With all the talk of a Greek bailout, and the contested Eurozone budget, a simple fact has been overlooked – the sustainability of the European Stability Mechanism. Given recent dissension from IMF officials and the negative outlook over Europe, could the mechanism built to bring the Eurozone from the brink actually be taking it there instead?
One of the main disagreements hindering a Greek bailout in the near term seems to be taking place between European officials and the International Monetary Fund. At the center of thecontention is last week’s extension that was granted by Eurogroup leaders – allowing Greece a further two years to reduce its debt target. The announcement didn’t sit well with IMF Managing Director Christine Lagarde. And, it hasn’t since forcing Lagarde to leave a scheduled Asian summit to attend this week’s European finance minsters’ meeting.
In the IMF’s defense, the extension only heightens concerns regarding the Greek nation, as the country has already failed to meet deficit targets twice before – even with Greece continuing to struggle with aggressive austerity. These concerns only exacerbate rising disbelief that European troubles won’t soon be over, leading the IMF managing director to consider pulling out of any bailout funding.
At this point, any bailout of the bailout would leave Greece forced to once again tap the ESM for aid, placing further weight on the mechanism than previously estimated, which would likely result in higher costs for the mechanism.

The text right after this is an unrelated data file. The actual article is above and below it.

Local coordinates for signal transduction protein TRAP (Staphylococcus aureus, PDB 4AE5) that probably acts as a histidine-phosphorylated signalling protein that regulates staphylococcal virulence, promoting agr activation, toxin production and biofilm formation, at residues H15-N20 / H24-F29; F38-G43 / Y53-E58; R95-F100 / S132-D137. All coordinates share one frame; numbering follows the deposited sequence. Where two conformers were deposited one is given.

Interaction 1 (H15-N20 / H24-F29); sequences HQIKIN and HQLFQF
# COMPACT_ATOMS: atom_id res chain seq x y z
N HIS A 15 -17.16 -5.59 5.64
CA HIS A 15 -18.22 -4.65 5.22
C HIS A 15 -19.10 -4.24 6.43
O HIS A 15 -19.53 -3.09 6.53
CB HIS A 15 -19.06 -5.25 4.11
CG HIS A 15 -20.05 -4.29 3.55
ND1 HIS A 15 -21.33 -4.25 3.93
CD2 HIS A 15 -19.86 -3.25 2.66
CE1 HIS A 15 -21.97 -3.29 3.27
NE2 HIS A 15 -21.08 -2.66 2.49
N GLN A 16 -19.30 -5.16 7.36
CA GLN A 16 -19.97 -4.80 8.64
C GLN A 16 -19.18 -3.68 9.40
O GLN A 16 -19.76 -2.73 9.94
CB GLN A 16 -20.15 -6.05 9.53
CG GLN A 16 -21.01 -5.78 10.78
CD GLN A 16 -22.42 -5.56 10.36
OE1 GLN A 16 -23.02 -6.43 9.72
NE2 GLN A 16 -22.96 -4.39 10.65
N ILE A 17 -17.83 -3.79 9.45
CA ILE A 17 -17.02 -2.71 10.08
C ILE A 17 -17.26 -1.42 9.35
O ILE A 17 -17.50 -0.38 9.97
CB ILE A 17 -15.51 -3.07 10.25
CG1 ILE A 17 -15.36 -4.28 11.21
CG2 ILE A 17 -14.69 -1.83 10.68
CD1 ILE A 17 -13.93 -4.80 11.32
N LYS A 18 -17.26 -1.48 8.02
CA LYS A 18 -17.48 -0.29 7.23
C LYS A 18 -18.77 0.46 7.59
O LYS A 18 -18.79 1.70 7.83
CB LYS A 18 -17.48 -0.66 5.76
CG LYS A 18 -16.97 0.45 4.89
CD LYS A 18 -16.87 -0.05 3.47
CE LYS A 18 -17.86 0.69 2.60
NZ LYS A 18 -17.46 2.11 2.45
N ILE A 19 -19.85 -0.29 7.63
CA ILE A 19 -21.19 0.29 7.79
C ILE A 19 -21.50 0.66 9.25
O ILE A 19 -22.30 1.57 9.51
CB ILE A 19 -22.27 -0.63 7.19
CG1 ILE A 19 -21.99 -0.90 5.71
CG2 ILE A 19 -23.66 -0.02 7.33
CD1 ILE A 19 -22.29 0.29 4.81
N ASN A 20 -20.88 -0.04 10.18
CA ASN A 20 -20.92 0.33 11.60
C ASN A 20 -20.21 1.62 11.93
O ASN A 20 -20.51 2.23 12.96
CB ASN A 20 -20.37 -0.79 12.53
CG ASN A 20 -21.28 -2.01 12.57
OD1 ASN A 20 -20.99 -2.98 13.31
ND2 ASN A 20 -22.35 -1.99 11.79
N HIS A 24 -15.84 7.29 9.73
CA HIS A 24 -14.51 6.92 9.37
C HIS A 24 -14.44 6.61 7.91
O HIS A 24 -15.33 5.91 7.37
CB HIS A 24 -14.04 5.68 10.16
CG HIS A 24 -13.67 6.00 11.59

And it’s not like higher yields aren’t considered to be in the ESM’s future.
The mechanism already received a negative outlook by Moody’s Investors Services. Back in the summer, the credit agency issued a warning on ESM bonds, citing a “deterioration in the creditworthiness” of the Eurozone states as the main culprit. The picture grows darker when considering the recent French sovereign downgrade by the same agency last week. This is likely to weigh on the credit rating of the whole mechanism as the French nation backs almost 21% of the whole pool of funds – or about 16 billion euros. The figure is second only to Germany, and is ranked above Italy.
Ultimately, a full fledged downgrade would jeopardize everything that the ESM was built for, by raising yields on ESM issued securities and making it more difficult for the Eurozone to emerge from the already 3-year debacle relatively unharmed.
As a result, Europe may have to contend with the possibility that the ESM will be responsible for placing more unwanted costs on an already burdened economy in the near term. The possibility could consume the single currency and spark further notions of a Grexit or complete dissolution of the Union.